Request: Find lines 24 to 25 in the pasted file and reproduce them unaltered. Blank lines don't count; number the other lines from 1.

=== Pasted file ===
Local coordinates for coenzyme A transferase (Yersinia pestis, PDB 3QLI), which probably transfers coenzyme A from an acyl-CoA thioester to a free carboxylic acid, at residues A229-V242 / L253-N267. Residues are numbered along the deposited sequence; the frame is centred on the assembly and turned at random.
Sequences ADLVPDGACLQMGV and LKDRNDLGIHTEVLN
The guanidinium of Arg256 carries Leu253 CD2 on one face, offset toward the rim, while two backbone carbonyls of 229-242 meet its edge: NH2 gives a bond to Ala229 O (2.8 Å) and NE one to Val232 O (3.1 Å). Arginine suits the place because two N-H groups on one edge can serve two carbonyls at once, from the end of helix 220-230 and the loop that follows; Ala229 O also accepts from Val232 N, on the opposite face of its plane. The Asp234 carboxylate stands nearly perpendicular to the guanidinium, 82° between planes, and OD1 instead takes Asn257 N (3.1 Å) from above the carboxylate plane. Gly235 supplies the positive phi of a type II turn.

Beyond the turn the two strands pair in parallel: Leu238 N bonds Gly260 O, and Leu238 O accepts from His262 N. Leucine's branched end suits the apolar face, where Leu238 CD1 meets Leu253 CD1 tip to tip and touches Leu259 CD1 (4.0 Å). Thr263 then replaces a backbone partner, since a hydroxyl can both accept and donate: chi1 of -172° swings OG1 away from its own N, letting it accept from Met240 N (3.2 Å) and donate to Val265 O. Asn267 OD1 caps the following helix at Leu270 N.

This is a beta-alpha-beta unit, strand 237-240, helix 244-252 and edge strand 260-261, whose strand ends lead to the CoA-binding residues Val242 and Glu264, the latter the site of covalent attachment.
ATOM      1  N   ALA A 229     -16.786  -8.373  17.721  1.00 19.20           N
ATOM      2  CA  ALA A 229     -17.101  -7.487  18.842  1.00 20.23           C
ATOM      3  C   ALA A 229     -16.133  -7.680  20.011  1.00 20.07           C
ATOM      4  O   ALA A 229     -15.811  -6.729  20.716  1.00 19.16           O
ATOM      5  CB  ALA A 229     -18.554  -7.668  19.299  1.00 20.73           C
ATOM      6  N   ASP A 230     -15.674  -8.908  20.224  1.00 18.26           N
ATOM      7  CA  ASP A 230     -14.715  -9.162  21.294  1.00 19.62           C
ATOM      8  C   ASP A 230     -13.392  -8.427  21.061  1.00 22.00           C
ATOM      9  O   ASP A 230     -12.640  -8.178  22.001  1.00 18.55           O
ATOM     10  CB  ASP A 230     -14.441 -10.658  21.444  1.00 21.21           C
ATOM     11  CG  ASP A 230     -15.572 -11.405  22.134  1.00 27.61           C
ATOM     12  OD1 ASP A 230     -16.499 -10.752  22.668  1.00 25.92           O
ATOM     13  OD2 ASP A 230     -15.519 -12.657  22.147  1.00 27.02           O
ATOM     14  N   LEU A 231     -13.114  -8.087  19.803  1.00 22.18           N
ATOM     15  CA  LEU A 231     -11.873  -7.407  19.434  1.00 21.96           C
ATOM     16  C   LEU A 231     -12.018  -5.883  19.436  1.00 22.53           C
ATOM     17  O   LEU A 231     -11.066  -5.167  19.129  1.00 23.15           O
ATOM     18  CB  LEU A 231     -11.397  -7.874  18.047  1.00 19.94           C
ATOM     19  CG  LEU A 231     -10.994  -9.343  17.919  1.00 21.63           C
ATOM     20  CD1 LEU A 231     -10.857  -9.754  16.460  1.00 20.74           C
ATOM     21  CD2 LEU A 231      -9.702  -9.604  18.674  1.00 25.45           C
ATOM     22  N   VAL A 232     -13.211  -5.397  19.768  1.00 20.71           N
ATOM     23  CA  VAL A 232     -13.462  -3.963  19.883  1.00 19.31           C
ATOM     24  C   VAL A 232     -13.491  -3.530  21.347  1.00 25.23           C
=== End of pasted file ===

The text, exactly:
ATOM     19  CG  LEU A 231     -10.994  -9.343  17.919  1.00 21.63           C
ATOM     20  CD1 LEU A 231     -10.857  -9.754  16.460  1.00 20.74           C